project news

Ground-breaking gibbon research with Frontier

News item submitted by Frontier
News item dated 8 Feb 2009


Frontier is planning to begin a major gibbon monitoring programme in and around the Cardamom mountains of western Cambodia, in order to reverse the decline of the pileated gibbon. Researchers based in Botum Sakor National Park, one of the major strongholds remaining for this vital species, want to establish what measures must be taken to ensure its long-term survival.

Alarmingly, if current deforestation trends continue throughout the next half-century, the large Botum Sakor population is likely to be decimated to critical levels, with other populations of the species in Cambodia, Thailand, and Laos similarly threatened. Frontier plans to use triangulation methods, listening for gibbons from high-altitude positions, before searching areas of estimated high gibbon-density. This will allow us to survey gibbon habitat use and assess the species' versatility to habitat change.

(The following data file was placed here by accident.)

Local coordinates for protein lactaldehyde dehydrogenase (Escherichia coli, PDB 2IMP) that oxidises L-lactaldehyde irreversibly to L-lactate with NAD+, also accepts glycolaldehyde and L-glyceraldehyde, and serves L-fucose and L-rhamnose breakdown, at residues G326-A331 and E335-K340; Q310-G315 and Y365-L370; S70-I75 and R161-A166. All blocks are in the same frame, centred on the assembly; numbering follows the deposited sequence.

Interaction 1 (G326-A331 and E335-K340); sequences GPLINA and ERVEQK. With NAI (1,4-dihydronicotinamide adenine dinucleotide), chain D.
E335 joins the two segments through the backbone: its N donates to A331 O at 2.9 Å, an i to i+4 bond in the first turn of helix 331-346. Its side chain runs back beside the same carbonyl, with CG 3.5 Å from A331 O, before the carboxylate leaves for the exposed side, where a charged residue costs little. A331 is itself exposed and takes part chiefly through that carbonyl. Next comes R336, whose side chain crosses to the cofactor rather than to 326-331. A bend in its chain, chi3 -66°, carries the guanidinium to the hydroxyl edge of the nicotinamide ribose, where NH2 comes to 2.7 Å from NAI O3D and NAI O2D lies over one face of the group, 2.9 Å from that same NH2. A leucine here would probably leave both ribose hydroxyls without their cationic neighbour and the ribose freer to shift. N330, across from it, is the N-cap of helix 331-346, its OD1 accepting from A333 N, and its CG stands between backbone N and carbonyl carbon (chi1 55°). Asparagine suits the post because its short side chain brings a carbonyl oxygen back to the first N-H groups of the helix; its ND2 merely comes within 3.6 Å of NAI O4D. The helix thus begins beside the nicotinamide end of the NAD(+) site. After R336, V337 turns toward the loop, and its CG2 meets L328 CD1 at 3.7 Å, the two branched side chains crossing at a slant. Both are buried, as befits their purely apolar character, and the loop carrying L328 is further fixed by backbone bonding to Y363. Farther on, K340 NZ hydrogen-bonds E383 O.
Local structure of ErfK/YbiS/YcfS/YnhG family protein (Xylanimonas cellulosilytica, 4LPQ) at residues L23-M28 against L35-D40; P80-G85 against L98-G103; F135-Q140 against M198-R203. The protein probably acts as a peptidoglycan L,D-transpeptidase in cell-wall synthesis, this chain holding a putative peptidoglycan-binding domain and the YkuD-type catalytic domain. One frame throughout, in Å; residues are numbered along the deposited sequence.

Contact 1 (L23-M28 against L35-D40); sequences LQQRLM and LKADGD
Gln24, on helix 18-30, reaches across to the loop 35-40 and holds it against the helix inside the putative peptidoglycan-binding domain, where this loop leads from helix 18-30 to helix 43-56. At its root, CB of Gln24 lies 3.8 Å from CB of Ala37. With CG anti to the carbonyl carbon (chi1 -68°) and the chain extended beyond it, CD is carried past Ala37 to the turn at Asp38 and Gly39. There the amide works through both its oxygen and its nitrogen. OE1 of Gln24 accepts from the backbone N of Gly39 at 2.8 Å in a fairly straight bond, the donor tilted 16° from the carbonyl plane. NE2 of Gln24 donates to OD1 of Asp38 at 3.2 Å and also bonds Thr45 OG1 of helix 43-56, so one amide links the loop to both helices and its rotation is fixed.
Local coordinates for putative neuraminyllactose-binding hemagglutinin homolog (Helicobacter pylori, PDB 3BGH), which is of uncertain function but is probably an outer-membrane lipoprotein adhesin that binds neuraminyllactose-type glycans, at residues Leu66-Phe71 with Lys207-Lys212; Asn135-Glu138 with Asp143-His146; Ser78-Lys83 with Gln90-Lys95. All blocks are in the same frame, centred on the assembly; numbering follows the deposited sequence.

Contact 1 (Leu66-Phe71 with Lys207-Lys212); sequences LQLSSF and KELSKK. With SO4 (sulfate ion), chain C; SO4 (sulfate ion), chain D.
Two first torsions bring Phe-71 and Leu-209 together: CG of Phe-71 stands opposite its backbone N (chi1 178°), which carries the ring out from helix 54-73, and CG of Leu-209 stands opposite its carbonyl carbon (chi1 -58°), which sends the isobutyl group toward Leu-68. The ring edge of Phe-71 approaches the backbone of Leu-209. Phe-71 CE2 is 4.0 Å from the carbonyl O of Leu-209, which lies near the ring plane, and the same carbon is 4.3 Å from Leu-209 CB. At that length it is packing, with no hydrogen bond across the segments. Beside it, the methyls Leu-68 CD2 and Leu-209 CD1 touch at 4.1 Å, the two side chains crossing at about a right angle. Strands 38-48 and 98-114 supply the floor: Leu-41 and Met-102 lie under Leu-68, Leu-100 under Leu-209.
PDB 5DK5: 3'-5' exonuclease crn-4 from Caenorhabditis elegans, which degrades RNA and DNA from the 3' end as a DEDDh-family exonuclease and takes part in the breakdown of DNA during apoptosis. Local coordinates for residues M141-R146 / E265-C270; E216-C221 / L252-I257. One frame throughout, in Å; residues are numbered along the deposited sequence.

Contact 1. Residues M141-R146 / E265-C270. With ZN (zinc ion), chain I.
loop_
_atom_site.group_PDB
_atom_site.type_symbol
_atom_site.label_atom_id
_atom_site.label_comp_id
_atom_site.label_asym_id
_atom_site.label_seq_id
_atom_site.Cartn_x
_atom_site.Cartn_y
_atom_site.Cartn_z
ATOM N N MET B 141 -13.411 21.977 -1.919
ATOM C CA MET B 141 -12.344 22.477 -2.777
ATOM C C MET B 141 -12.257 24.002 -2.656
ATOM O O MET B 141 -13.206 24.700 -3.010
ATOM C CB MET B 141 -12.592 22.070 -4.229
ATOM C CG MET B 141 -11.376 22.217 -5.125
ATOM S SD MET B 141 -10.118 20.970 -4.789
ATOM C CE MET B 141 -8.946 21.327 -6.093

Today, Botum Sakor still comes alive with the zealous athleticism of more than 2000 groups of pileated gibbon. The forest resounds to a cacophony of whoops, hoots and screeches which the gibbons use in complex communicative songs as they bounce through the trees. This spectacle may soon cease to exist, with the energy and vitality the gibbons bring to the forest being sapped as loggers slash and burn it away.

Cambodia plays host to an impressive list of charismatic mammals, including the enigmatic clouded leopard, asian elephant, sun bear, pangolin, fishing cat, slow loris and Asiatic wild-dog (dhole). Many are recognized as globally endangered, and most are threatened by the extremely high deforestation rates in South-East Asia. Frontier wants to help kick-start conservation efforts in the region to save these fantastic species.

Read more about our Cambodia Project